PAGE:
Protesters Object to New Florida Immigration Laws Using Same Old Argument
The end of the world is near warned Florida businesses in 2019, terrified their labor force would disappear. Governor Ron DeSantis had just signed Senate Bill 168, “Federal Immigration Enforcement” prohibiting state and local government sanctuary policies and requiring cooperation between municipalities and federal immigration officials.
Except of course it wasn’t the end. Roads got paved, deliveries were made, and lawns were mowed — even afterwards during the challenging COVID era. Florida’s economy has thrived as the nation’s leader for rising GDP, job growth, low unemployment and higher wages.
Predictably, business interests are repeating that same labor-shortage hysteria as they now oppose Florida’s new laws designed to further reduce the impact of President Biden’s open-border policies. Florida Senate Bill 1718, just signed by Gov. DeSantis, mandates E-Verify for any employer with 25 or more employees, imposes penalties for companies that employ illegal aliens, and enhances penalties for human smuggling. The bill also prohibits local governments from issuing identification cards to illegal aliens, invalidates ID cards issued to illegal aliens in other states, and requires hospitals to collect and submit data on the costs of providing health care to illegal aliens.
In response, business interests and immigrant advocacy groups in the Sunshine State have coordinated their opposition to the new initiatives, fueled by “top-down” messaging from Washington, echoed by major news media:
- President Biden’s economic aides have asserted that “the lack of immigrant workers is leading to national labor shortages.”
- Secretary of Homeland Security Alejandro Mayorkas announced that “there are businesses around this country desperate for workers.”
- A bold headline on CBS News predicted Florida’s tough new immigration law could lead to labor shortages.
- In a recent National Public Radio interview, Florida director of the American Business Immigration Coalition, Samuel Santiago, claimed, “SB 1718 will likely have a significant impact on Florida’s agriculture, construction and hospitality sectors… industries where immigrants make up the vast majority of workers.”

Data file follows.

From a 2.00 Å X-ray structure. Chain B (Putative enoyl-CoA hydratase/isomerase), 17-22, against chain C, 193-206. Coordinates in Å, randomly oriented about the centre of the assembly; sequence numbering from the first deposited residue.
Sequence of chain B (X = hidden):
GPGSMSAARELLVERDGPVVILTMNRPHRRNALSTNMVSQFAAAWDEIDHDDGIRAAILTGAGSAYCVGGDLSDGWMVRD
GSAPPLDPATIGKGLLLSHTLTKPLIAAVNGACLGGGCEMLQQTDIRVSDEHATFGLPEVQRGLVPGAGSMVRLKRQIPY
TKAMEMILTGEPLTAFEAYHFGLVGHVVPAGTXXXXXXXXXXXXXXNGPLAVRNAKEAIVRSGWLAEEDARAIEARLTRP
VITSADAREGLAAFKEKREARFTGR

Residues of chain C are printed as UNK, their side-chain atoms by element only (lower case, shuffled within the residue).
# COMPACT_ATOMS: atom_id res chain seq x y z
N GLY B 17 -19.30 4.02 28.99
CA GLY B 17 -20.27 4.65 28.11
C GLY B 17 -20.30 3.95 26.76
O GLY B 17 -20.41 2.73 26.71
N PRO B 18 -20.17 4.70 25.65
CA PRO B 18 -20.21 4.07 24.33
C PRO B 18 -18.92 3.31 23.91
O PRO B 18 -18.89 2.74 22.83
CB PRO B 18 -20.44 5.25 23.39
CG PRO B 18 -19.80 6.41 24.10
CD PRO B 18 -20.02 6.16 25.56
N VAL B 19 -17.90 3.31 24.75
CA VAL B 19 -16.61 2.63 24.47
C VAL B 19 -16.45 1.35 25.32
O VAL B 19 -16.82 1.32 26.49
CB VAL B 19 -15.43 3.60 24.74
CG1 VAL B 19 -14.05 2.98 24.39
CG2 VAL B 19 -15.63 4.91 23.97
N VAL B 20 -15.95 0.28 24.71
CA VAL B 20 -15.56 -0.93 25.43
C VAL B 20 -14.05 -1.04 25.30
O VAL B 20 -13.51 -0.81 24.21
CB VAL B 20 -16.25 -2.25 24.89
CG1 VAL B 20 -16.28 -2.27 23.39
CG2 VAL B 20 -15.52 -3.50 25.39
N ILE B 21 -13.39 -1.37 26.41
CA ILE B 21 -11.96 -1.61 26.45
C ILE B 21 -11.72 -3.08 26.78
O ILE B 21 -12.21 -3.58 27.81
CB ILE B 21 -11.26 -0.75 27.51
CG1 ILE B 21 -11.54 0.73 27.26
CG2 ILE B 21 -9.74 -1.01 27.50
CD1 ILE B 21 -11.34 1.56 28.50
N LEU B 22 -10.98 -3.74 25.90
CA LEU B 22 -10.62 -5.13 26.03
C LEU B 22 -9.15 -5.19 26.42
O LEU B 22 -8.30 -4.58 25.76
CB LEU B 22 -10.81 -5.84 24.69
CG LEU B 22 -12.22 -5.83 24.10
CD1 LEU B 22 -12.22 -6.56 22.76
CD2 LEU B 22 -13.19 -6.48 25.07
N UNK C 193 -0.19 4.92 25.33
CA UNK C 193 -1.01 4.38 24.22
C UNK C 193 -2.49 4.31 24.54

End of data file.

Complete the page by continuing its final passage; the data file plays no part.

In particular, Mr. Santiago’s talking point is one commonly referenced from the open-borders playbook but there’s a problem; it isn’t the least bit true. His assertion also draws no distinction between legal and illegal immigrant workers – and probably not by accident. The state’s efforts to end the practice of hiring illegal aliens benefits Americans and legal immigrants who work in those sectors of the labor market by improving wages. Good for legal workers, but not the short-term interests of the businesses Mr. Santiago represents.
The Center for Immigration Studies found that “among the 474 separate occupations defined by the Department of Commerce, there are only a handful of majority-immigrant occupations, and none completely dominated by immigrants — legal or illegal. Furthermore, in none of the 474 occupations do illegal immigrants constitute a majority of workers.” Stated another way, native-born Americans already make up the majority of workers in all occupations. As regards the construction industry, a FAIR study reveals 68 percent of those workers are native-born. So much for the “jobs Americans won’t do” trope. That’s really just nonsense spouted by employers desperate to retain and expand their illegal alien labor pool. It’s also a preferred expression instead of “labor shortages” because that suggests a free-market remedy that businesses really want to avoid; increasing wages for Americans until equilibrium between the demand for and supply of jobs is achieved.
Repetition, deception, and volume is always a substitute for logic when presenting flawed arguments, although the tide may be changing even in the oddest of places. The left-leaning Atlantic recently rebutted the labor shortage myth:
Real wages have been falling after a brief bump early in the pandemic. When employers say there isn’t enough labor, what they really mean is that they can’t find enough people willing to work under the terms that they want to offer—and that they’re doing a poor job increasing productivity with the workers they have.
Good jobs that allow workers to support their families and communities can’t be just a hoped-for by-product of a market economy; they must be its purpose.
Amen. That’s one desired and likely outcome of Florida’s immigration reforms which strengthen E-Verify, and expand protections for American workers. It should serve as a commonsense model for 49 other states.